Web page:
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" Talkin Tarn and the Roman Wall "

Date & start time: Thursday 17th March 2016.

Location of Walk : Talkin Tarn, Brampton, Carlisle, Cumbria, Uk ( NY 544 590 )

Places visited : Talkin Tarn Blacksmiths Arms, Birdoswald and back to Carlisle.

Walk details :    1.3 mls,  negligible feet of ascent, 1 hour or so.

Highest point : The car park !

Walked with : Ann and our dogs, Harry and Dylan.

Weather : Sunshine and blue skies.


© Crown copyright. All rights reserved. Licence number PU 100034184.


A day away from the Lake District today as we needed the car to be serviced at Subaru Carlisle.

With the kind offer of a courtesy car and more sunny weather Ann and I (plus the dogs) took ourselves off for a few hours

exploring the old Roman border country around Bampton, Gilsland and Birdoswald.

I drove past this lake on a Farmer's trip nearly two years ago

and promised myself to return and explore the area in more detail . . . today was our chance to do so.

The Talkin Tarn area is a Country Park administered by Cumbria County Council.

We walked down to the lakeside to check out the potential for the dogs on the 1.3 mile 'round the lake' path.

" Dogs must be kept under strict control, on should be on leads in fields with sheep." 

That sounds fine so we set off clockwise past the boating centre and cafe (sadly closed today).

Plenty of folk about, many of whom were dog owners.

We said 'hello' to several people but the dogs said hello to all their fellow walkers.

A log looking like a dog . . .

Two dogs looking like  . . .

They were not impressed with the authenticity of the sculpture.

Talkin Woods . . . mixed conifer and broadleaf . . .
. . . obviously part of the old estate woodlands.

A small stone building was set out as a bird observatory with a colourful painted rather than photographic bird chart.

The inside of the room was beautifully painted too.

The view across the lake to the boating Centre . . . we were now nearly half-way around the tarn.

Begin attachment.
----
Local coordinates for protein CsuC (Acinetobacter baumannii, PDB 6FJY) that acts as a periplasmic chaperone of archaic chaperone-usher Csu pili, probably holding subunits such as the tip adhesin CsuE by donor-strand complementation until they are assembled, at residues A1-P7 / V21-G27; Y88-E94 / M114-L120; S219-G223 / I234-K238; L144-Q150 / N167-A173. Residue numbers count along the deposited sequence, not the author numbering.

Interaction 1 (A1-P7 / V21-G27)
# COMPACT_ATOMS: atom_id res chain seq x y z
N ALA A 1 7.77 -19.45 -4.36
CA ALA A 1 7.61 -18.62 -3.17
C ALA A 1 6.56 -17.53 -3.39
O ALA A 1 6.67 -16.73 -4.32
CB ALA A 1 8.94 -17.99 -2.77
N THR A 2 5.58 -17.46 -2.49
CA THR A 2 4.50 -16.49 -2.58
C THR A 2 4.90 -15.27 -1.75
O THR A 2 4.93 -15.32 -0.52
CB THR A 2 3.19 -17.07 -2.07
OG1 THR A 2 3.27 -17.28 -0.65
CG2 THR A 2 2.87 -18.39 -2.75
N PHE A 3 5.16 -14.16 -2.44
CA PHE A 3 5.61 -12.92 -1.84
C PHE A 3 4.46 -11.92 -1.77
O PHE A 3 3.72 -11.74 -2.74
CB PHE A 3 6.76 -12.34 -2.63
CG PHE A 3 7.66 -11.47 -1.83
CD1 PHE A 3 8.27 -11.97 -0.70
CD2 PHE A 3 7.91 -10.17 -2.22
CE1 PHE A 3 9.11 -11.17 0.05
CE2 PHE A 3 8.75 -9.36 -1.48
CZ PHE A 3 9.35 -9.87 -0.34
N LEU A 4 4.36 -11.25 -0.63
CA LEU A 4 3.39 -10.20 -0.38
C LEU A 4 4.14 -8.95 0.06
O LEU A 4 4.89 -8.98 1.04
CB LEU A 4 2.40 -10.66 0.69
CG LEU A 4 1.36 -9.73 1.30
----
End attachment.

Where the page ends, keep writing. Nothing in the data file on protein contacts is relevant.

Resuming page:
The sluice of Sluice Wood . . . the only exit stream for the whole lake.   It has no other significant rivers in or out.

For those who remember their school geography, this is a Kettle Hole lake. . . "a depression in a glacial out wash drift

made by the melting of a detached mass of glacial ice that became wholly or partly buried."

A fallen tree with its unusual reflection.
A stone cairn strangely missing from maps and diagrams.

[ It seems a path going somewhere near the cairn started a short distance back along the lake, just after the bird hide.]

More fallen trees lie along the edge of the tarn.

Green strands of algae 'decorate' the edge of the water.

The area was presumably the former estate of this building, Tarn End House, sadly in a poor state since closing as a hotel in 2004.

There is a planning application with the authorities to turn it in to eighteen two bedroomed apartments but little sign of movement at present.

The road past the old house/hotel can be seen on the left.

This is effectively the view guests would have enjoyed in days gone by.

Click here or on the photo above for a special Loweswatercam large annotated panorama.

There were several nice rustic wooden seats around the tarn to use whilst stopping to admire the view.

A neat black-headed gull perches out on an old redundant post clear of the reeds.

Three quarters of the way round is the Living Willow shelter.

The live willow saplings were planted and then trained to grow into an enclosure, with posts for seats inside.